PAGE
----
For a change, training for Fargo Marathon will require dealing with heat
Annual event will probably go back to the spring for 2022 but for now, here are some tips for training in the summer.
FARGO — For the first 15 Sanford Fargo Marathons, the usual time to start training coincided with a winter storm warning. Or a day with a high temperature of 5 below. Or an Alberta Clipper or even a clear, calm day at 20 degrees.
Training for the 16th annual on Sept. 25 means trading layers of clothing for an exercise in hydration. For the first time, this year’s event will be held in the fall and runners who make the marathon or half-marathon an annual event will have to deal with the heat of a Midwest summer.
The marathon was postponed in May of 2020 to that following August, which subsequently was canceled because of the COVID-19 pandemic. Executive director Mark Knutson said he doesn’t foresee the races remaining in the fall because of the popularity of North Dakota State football.
The Bison have a bye week on the Sept. 25 weekend, giving the marathon all access to the Fargodome. That may not always be the case.
“You can’t plan on that,” Knutson said. “It is nice to put the marathon in the fall; you’re not dealing with flooding and winter but the fall is also jam-packed with races.”
The Dick Beardsley Half Marathon in Detroit Lakes, Minn., is in September and the Twin Cities Marathon is held every October. The Beardsley this year will be held two weeks prior to the Fargo Marathon.
Going back to the spring would be fine with Rob Kupec, who said many runners in his Faster, Stronger, Runner club prefer training in the winter, with apparel technology a major reason.
“Running clothes have gotten so good in the winter, there’s almost no temperature you can’t run at in the winter,” he said. “But you can only take so many layers off in the summer. The cooling technology is not as good as the warming technology.”
Kupec knows weather; he’s the chief meteorologist for KVRR-TV in Fargo. He said the first training meeting in advance of the Sept. 25 Fargo Marathon was last weekend when the temperature hit 100 degrees. The club uses a 16-week marathon training program.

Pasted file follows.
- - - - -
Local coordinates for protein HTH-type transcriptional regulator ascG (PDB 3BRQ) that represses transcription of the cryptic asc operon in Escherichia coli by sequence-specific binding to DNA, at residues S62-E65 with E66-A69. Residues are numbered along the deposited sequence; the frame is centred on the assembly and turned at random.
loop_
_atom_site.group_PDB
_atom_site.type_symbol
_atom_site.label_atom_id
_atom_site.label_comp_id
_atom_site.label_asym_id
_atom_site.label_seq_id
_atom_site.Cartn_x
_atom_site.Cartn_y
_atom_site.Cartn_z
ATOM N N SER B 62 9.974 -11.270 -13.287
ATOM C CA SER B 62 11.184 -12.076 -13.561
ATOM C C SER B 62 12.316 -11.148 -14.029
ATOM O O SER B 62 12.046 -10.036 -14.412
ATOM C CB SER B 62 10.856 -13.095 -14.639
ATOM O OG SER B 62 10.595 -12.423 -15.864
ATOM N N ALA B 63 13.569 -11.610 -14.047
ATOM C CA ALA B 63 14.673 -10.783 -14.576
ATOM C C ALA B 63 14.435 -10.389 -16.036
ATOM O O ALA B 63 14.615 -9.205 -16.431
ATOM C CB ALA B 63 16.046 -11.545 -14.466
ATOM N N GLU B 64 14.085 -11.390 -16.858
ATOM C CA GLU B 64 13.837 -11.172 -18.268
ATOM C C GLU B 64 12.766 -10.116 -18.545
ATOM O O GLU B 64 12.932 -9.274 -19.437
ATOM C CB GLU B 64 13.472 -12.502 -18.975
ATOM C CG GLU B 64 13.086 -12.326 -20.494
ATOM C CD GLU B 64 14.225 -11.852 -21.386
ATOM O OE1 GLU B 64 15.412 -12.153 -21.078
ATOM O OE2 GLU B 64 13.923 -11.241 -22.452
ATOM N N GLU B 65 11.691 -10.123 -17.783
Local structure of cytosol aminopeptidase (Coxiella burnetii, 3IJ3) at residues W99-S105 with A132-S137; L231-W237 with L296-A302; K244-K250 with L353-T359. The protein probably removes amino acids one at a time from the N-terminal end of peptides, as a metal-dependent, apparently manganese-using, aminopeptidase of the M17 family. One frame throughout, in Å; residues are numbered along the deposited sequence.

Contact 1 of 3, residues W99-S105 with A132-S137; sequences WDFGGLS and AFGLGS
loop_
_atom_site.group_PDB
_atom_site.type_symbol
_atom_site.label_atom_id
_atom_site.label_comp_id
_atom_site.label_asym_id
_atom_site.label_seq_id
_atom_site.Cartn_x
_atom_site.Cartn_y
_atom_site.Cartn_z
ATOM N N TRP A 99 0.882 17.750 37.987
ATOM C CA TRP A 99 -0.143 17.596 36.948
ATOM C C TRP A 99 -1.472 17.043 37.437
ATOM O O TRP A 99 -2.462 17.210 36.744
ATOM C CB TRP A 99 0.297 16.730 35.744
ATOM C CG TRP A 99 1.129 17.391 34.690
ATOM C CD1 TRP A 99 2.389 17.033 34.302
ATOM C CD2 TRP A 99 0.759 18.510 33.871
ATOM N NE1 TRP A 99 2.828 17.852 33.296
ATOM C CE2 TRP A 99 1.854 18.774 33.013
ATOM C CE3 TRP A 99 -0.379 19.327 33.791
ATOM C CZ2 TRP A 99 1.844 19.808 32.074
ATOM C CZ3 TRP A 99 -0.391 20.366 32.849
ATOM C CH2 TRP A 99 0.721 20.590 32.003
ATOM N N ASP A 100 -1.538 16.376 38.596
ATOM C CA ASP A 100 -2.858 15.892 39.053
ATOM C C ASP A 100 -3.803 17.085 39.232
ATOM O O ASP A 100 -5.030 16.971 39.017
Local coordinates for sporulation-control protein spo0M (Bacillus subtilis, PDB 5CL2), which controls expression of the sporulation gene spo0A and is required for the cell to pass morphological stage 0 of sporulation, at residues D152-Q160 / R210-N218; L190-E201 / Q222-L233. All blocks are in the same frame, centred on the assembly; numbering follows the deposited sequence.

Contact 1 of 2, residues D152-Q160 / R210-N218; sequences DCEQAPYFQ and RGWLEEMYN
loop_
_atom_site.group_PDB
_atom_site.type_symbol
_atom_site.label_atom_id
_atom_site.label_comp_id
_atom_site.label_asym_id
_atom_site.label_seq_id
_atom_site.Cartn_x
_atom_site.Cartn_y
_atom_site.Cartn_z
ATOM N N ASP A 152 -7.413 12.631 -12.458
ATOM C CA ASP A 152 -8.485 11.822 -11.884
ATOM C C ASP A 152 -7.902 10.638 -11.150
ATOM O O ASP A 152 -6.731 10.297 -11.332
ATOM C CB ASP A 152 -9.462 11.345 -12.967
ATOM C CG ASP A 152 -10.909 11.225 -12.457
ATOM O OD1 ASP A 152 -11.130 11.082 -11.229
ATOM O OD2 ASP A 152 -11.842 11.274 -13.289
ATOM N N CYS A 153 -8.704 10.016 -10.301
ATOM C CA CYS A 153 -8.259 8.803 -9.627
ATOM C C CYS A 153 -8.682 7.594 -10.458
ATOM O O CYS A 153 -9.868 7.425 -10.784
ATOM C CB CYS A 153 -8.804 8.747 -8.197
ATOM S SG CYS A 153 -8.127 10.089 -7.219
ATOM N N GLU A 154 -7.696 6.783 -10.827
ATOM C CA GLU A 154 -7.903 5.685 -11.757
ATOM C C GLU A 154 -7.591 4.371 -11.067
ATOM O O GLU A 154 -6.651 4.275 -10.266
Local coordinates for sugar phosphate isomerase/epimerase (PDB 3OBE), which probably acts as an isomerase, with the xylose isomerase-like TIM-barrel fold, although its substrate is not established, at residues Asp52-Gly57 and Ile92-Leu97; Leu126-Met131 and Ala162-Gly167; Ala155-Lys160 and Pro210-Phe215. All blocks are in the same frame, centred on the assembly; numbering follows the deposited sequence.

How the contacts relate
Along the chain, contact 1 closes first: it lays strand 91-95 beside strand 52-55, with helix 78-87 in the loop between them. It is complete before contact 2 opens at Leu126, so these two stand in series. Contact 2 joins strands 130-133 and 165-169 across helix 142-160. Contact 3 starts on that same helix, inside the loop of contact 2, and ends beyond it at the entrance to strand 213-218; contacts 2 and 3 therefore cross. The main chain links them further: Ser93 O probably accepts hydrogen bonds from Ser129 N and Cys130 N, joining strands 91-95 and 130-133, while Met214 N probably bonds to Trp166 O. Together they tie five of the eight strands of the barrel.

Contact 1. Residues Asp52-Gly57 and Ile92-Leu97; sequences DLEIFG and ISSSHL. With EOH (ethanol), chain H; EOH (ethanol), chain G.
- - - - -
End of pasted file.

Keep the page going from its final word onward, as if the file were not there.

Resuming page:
“We got out in the morning so you avoid the heat of the day,” Kupec said. “Still, it was hot, even that early in the morning. It was 7:30 when we hit the pavement.”
The latest newsletter from Faster, Stronger, Runner featured some tips on training in the heat from club member Adam Pangrac, who finished second in the 2018 Fargo Marathon. Among them:
Modify your schedule to work runs into the morning, choose clothing that is light in color and lightweight, be careful with alcohol or medication that have a dehydrating effect on the body, understand it takes about two weeks to acclimatize to warmer weather and find routes in town that offer more shade.
Also, consider the direction of the wind. In the winter, it’s best to begin into the wind first and use it as an advantage on the way back. In the summer, Pangrac recommends the opposite; head into the wind on the second half of the run and use it as a cooling effect.
“Hydrate, hydrate, hydrate and not while you’re running, either,” Kupec said. “It’s important in the days leading up to the run to hydrate.”
The warmest day starting line temperature in Fargo Marathon history was 65 degrees in 2011 and 2012. It was 59 degrees on three separate occasions in 2013, 2016 and 2018. The humidity in 2011 was an issue and the temperature in 2013 was in the 70s with high humidity by noon. The all-time heat beast was 95 degrees for the 2012 Friday night 5K in 2012, which cooled off to the mid-60s the following morning.
Pangrac says every 5-degree rise in temperatures above 60 degrees is likely to slow your pace by as much as 20-30 seconds per mile.
"Don't be discouraged if your pace slows in the heat," he said.
As usual, it will be a week of events on the north side of Fargo with one change: the annual Cyclothon will be held on Saturday, Sept. 18 instead of the usual Monday before the marathon. The Furgo Dog Run is set for Tuesday, the Youth Run on Thursday and the 5K on Friday night.
The marathon, half-marathon, four-person relay and 10K begin at intermittent times on Saturday.
Knutson said registrations this week are around 5,000 people, or about on pace to the numbers of the 2018 and 2019 races. The weather could dictate the numbers in the marathon and half-marathon.
“A lot of people are waiting to see, will it be a hot summer and how will my training go?” Knutson said. “We get a lot of last-minute decision makers.”